Yesterday, as you may have read through various print and other media outlets, I had occasion to drive to North Adams, Massachusetts on a new case. As I traveled the various hours, I was reminded again and again through the radio how I was actually taking my life in my hands. This has not been a great summer so far for driving safely. The only thing that seemed to make the odds in my favor for arriving in court and then at my office in Cambridge was the fact that I was not a member of any police force.
There have been a number of incidents where officers have been struck by civilian drivers over the past month. The latest example to grace the headlines was Mathew C., 24, (hereinafter, the “Defendant”). On Saturday morning, he allegedly rear-ended a state police cruiser in a highway breakdown lane. He is said to have had a blood-alcohol level over twice the legal limit. Police also claim that he admitted at the scene to having had “too much” to drink.
I guess that would seemgly slam the lid shut for a prosecution for, among other things, drunk driving.
This was the fifth such crash in recent weeks. This time, the police say, the driver didn’t brake at all before slamming his car into the cruiser.
The Defendant pleaded not guilty to drunk-driving charges at his arraignment yesterday in Taunton District Court. He was released on personal recognizance (no bail) after agreeing not to drink alcohol and submit to random testing. His driver’s license was automatically suspended for 30 days for failing a breathalyzer test.
“He is very remorseful about what happened”, explained his attorney.
Other than a speeding ticket in 2004, the Defendant has no previous criminal history and a clean driving record..
State Trooper Correy Rose was behind the wheel of the cruiser when the Defendant’s Volkswagen barreled into it around 2:20 a.m. on Route 24 in Taunton. Rose, 33, suffered minor injuries and is recovering at home.
Rose had just pulled over another driver for violating the state’s “Move Over” law, which requires drivers to slow down when approaching stationary emergency response vehicles and, if possible, change lanes to give them more room. Rose had spoken with the driver and had returned to his cruiser, which had its flashing lights on, police said.
After the crash, the Defendant’s car flipped over and skidded more than 80 yards along the guardrail. Fortunately, the Defendant was wearing a seatbelt and was uninjured.
Police said they found two bottles of an alcoholic beverage in the car — one was empty.
State police plan to announce new safety measures this week following the spate of roadside crashes. All five incidents occurred between midnight and 2:30 a.m. In one, police have not identified the driver; in the other four, all the drivers facing charges were allegedly drunk.
Police officers are in a class in which they get different reactions.
Often, particularly in Defenselawyerland, they are treated with suspicion. On the streets, the reaction ranges from respect to fear.
In a blog like this one….well, it depends on the case. Law enforcement has received its share of criticism at my hands via the written word.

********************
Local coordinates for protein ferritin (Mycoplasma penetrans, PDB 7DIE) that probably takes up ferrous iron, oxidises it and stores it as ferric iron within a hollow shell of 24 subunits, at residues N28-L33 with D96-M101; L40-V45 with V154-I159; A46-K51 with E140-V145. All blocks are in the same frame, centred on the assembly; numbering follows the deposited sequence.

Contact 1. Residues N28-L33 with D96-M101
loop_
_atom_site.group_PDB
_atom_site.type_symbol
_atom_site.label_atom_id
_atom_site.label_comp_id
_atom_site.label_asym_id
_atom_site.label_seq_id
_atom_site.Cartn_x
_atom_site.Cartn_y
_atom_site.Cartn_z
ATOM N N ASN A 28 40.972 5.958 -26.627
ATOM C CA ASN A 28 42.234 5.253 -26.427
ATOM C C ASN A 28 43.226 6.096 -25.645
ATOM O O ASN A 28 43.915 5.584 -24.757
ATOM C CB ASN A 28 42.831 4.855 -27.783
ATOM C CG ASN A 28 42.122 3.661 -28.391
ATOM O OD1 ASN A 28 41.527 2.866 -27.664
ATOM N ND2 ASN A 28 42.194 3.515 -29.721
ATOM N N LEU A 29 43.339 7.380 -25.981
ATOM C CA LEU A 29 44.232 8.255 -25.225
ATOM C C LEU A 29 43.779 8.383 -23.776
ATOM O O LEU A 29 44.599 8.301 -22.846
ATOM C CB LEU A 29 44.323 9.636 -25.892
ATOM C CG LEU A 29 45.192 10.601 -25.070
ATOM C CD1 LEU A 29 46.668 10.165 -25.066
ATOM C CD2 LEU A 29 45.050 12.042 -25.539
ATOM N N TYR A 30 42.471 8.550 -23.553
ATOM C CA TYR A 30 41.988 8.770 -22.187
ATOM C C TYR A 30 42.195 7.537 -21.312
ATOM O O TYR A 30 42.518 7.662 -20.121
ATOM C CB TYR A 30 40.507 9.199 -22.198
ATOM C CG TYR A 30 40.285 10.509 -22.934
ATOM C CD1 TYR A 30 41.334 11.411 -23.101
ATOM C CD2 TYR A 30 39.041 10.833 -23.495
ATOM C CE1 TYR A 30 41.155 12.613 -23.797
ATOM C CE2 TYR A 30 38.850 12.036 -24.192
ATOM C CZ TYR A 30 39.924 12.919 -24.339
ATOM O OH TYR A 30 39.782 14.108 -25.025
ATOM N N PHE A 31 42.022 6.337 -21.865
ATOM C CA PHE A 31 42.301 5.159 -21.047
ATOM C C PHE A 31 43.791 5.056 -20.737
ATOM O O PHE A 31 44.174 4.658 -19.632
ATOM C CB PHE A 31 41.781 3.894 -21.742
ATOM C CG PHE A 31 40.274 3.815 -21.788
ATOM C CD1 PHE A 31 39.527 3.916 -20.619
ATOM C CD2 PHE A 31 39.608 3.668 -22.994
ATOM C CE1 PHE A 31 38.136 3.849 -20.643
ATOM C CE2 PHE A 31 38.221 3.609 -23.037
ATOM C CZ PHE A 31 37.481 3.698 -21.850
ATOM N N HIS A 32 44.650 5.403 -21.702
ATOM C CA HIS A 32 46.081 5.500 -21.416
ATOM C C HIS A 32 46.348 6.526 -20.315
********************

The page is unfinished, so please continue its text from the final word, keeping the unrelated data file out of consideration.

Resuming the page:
However, there is one area in which I have not yet met anyone who really disagrees. Nobody likes to see them killed or injured, particularly when they are doing things like trying to keep the roads safe and orderly.
We who criticize the police, often, I believe, correctly, are also among the first who call on them when we need their help. The two are certainly not mutually exclusive. But now, one wonders if police officers are about to become a class of another kind in the criminal justice system.
A special class of victim.
At least back when I was a prosecutor in New York, Murder in the First Degree was reserved for the murder of a police officer. Here in Massachusetts, there is no such sub-category. However, it has certainly been considered an aggravating factor in a case if a police officer was injured in a case.
In some cases, this has been met with ridicule. Perhaps it was not so long ago that I relayed in my blog how defense attorneys tend to look at the difference between the charges of “resisting arrest” and “assault and battery on a police officer”. The difference is how badly the defendant is injured.
Automobile accidents are also likely to be treated differently if they include injury or death of a police officer as opposed to the average citizen. On one hand, while there is a certain amount of “acceptance of risk” inherent in the duties of police officers, most people do not believe that such injuries should be part of simple traffic enforcement.
Now that there have been so many such cases, expect a move in the legislature for potential new criminal penalties in cases where a police officer is injured or killed.
Such are the things that mandatory minimum sentences are made of.
In the meantime, if you are accused of such a crime before the laws change…it is serious enough. Do not take it lightly. Contact an experienced criminal defense attorney as soon as possible to advise and represent you.
Should you wish to contact me for a free consultation, please feel free to do so by calling (617) 206-1942.
To view the story upon which today’s blog is based, please go to http://www.boston.com/news/local/breaking_news/2010/07/bridgewater_man.html